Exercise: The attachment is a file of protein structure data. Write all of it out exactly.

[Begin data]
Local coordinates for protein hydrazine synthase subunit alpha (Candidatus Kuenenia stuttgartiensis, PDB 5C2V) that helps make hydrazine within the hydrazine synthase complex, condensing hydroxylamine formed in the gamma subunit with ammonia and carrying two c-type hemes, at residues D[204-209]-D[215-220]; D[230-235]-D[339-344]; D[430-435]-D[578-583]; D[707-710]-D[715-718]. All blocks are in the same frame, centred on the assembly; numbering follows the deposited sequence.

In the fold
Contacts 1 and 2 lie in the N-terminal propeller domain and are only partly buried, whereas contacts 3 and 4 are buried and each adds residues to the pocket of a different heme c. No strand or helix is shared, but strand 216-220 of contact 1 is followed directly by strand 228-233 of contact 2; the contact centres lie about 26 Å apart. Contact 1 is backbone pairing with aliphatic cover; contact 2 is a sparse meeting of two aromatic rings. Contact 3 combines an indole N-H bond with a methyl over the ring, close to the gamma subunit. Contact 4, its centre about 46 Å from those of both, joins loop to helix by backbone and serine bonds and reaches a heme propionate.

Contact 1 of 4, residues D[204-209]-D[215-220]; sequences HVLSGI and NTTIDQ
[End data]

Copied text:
Local coordinates for protein hydrazine synthase subunit alpha (Candidatus Kuenenia stuttgartiensis, PDB 5C2V) that helps make hydrazine within the hydrazine synthase complex, condensing hydroxylamine formed in the gamma subunit with ammonia and carrying two c-type hemes, at residues D[204-209]-D[215-220]; D[230-235]-D[339-344]; D[430-435]-D[578-583]; D[707-710]-D[715-718]. All blocks are in the same frame, centred on the assembly; numbering follows the deposited sequence.

In the fold
Contacts 1 and 2 lie in the N-terminal propeller domain and are only partly buried, whereas contacts 3 and 4 are buried and each adds residues to the pocket of a different heme c. No strand or helix is shared, but strand 216-220 of contact 1 is followed directly by strand 228-233 of contact 2; the contact centres lie about 26 Å apart. Contact 1 is backbone pairing with aliphatic cover; contact 2 is a sparse meeting of two aromatic rings. Contact 3 combines an indole N-H bond with a methyl over the ring, close to the gamma subunit. Contact 4, its centre about 46 Å from those of both, joins loop to helix by backbone and serine bonds and reaches a heme propionate.

Contact 1 of 4, residues D[204-209]-D[215-220]; sequences HVLSGI and NTTIDQ